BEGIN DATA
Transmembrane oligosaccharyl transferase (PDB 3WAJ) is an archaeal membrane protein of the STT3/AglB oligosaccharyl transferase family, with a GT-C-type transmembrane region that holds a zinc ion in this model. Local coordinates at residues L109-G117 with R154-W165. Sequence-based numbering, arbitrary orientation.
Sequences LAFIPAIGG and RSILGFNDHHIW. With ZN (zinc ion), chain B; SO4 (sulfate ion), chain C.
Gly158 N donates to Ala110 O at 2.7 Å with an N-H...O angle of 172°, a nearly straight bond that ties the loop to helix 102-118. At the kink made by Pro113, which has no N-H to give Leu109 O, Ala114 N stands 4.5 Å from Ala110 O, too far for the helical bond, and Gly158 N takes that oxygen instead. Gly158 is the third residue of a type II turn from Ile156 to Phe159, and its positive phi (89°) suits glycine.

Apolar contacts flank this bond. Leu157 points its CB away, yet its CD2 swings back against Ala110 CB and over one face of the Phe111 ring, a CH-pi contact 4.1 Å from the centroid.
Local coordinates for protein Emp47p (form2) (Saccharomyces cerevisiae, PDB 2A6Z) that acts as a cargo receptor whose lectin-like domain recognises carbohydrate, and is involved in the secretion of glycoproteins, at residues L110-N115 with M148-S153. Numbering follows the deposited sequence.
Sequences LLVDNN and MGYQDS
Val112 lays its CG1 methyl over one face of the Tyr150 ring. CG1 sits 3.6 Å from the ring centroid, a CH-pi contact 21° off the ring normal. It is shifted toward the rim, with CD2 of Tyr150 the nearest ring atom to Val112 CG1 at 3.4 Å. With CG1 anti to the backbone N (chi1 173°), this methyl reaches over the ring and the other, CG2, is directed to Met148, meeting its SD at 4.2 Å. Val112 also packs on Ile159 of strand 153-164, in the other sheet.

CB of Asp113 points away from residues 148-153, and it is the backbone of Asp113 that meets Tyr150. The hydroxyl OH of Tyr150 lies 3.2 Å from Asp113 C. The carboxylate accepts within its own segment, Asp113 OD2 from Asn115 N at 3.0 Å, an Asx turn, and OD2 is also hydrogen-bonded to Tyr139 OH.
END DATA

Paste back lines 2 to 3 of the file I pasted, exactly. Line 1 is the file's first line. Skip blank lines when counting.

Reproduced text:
Sequences LAFIPAIGG and RSILGFNDHHIW. With ZN (zinc ion), chain B; SO4 (sulfate ion), chain C.
Gly158 N donates to Ala110 O at 2.7 Å with an N-H...O angle of 172°, a nearly straight bond that ties the loop to helix 102-118. At the kink made by Pro113, which has no N-H to give Leu109 O, Ala114 N stands 4.5 Å from Ala110 O, too far for the helical bond, and Gly158 N takes that oxygen instead. Gly158 is the third residue of a type II turn from Ile156 to Phe159, and its positive phi (89°) suits glycine.